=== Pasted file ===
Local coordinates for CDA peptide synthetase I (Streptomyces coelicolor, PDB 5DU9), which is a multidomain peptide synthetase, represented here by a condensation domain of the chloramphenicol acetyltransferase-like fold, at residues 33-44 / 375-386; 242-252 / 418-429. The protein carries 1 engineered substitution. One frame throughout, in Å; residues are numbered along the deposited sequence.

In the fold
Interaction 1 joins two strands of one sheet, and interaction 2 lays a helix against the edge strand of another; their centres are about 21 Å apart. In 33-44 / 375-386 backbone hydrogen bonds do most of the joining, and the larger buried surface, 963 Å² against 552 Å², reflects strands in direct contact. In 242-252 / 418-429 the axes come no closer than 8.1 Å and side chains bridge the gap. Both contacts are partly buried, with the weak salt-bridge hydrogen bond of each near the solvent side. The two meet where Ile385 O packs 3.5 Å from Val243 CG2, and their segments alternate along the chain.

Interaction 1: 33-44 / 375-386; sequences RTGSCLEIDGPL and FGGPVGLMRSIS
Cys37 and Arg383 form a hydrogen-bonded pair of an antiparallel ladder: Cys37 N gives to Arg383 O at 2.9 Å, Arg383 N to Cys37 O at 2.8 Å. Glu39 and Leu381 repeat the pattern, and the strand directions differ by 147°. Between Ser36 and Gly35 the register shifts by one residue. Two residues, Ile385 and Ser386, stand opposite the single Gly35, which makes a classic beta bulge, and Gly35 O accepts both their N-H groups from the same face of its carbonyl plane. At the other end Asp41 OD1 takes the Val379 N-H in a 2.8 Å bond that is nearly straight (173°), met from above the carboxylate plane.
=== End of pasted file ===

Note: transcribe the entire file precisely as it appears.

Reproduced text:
Local coordinates for CDA peptide synthetase I (Streptomyces coelicolor, PDB 5DU9), which is a multidomain peptide synthetase, represented here by a condensation domain of the chloramphenicol acetyltransferase-like fold, at residues 33-44 / 375-386; 242-252 / 418-429. The protein carries 1 engineered substitution. One frame throughout, in Å; residues are numbered along the deposited sequence.

In the fold
Interaction 1 joins two strands of one sheet, and interaction 2 lays a helix against the edge strand of another; their centres are about 21 Å apart. In 33-44 / 375-386 backbone hydrogen bonds do most of the joining, and the larger buried surface, 963 Å² against 552 Å², reflects strands in direct contact. In 242-252 / 418-429 the axes come no closer than 8.1 Å and side chains bridge the gap. Both contacts are partly buried, with the weak salt-bridge hydrogen bond of each near the solvent side. The two meet where Ile385 O packs 3.5 Å from Val243 CG2, and their segments alternate along the chain.

Interaction 1: 33-44 / 375-386; sequences RTGSCLEIDGPL and FGGPVGLMRSIS
Cys37 and Arg383 form a hydrogen-bonded pair of an antiparallel ladder: Cys37 N gives to Arg383 O at 2.9 Å, Arg383 N to Cys37 O at 2.8 Å. Glu39 and Leu381 repeat the pattern, and the strand directions differ by 147°. Between Ser36 and Gly35 the register shifts by one residue. Two residues, Ile385 and Ser386, stand opposite the single Gly35, which makes a classic beta bulge, and Gly35 O accepts both their N-H groups from the same face of its carbonyl plane. At the other end Asp41 OD1 takes the Val379 N-H in a 2.8 Å bond that is nearly straight (173°), met from above the carboxylate plane.